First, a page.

Is It OK that Google Owns Us?

Updated: Analysis: Given Google's overwhelming popularity, chances are that most consumers are going to put their privacy on the line.

Googles continuously raked over the coals regarding the massive amounts of PII (personally identifiable information) it collects, what it does with it, how long it retains that data and what the company might do with it if its merger with DoubleClick goes ahead.

Thats all been ratcheted up to fever pitch over the past few weeks, with two new privacy headlines: complaints being voiced about Googles new Street View services photographs getting too close for comfort and Privacy Internationals having flunked Google on its privacy policies and procedures in a report published June 9.

The fury boils down to one question: whether or not its OK for Google to own us.

Make no mistake, Google owns you. The ways in which it owns you are laid out in a complaint filed by EPIC (Electronic Privacy Information Center) and other privacy groups with the Federal Trade Commission over Googles proposed merger with targeted advertising company DoubleClick. Heres the list of data that Google collects and retains and the technologies through which the company gets it, from the complaint:

  • Google search: any search term a user enters into Google;
  • Google Desktop: an index of the users computer files, e-mails, music, photos, and chat and Web browser history;
  • Google Talk: instant-message chats between users;
  • Google Maps: address information requested, often including the users home address for use in obtaining directions;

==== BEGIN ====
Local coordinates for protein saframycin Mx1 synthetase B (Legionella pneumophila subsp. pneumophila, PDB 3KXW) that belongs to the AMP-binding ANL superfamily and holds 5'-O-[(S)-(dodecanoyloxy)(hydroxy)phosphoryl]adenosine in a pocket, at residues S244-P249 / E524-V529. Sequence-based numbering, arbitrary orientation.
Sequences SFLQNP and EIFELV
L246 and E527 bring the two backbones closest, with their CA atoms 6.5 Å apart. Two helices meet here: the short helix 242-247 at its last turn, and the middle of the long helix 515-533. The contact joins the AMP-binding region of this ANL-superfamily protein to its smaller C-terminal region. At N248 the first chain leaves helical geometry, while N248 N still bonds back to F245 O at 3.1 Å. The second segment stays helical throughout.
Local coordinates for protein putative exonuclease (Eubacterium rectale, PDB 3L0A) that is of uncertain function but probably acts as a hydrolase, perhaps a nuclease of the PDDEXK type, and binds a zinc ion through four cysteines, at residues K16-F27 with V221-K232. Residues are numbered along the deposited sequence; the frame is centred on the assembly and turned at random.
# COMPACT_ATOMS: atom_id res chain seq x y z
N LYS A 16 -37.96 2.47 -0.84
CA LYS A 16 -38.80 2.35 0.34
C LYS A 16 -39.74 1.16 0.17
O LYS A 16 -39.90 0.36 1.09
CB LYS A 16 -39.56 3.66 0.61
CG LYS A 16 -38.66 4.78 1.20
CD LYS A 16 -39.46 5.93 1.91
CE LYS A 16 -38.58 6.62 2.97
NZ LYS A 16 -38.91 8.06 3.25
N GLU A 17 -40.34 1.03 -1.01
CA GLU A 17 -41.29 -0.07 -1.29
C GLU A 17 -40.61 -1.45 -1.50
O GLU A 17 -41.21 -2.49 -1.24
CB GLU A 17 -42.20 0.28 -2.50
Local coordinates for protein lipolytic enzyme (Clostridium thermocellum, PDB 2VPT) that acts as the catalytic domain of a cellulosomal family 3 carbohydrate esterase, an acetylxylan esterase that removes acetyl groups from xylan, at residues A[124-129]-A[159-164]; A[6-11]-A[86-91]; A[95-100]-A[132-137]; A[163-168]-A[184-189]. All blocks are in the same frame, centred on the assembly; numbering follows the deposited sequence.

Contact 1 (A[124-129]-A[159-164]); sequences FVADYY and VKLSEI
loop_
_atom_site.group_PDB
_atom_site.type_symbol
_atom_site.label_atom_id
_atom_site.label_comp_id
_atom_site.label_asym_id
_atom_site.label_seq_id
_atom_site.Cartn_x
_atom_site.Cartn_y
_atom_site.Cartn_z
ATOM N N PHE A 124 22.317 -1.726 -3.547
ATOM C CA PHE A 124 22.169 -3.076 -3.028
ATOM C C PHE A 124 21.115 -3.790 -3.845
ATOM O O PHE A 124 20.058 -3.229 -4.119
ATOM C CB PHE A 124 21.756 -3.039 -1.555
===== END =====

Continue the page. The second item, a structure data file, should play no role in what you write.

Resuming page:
• Google Mail (Gmail): a users e-mail history, with default settings set to retain emails "forever";
  • Google Calendar: a users schedule as inputted by the user;
  • Google Orkut: social networking tool storing personal information such as name, location, relationship status, etc.;
  • Google Reader: which ATOM/RSS feeds a user reads;
  • Google Video/YouTube: videos watched by user;
  • Google Checkout: credit card/payment information for use on other sites.
That list at some point will also likely include Google Gears (now in beta), an open-source browser extension that uses JavaScript APIs to allow users to work on Web applications when theyre offline. Google Gears will be the mesh between the Internet and a local store of data kept in a users fully searchable relational database, and thus the search giant will also gain access to data at the desktop application level.

Next Page: What does Google do with all that data?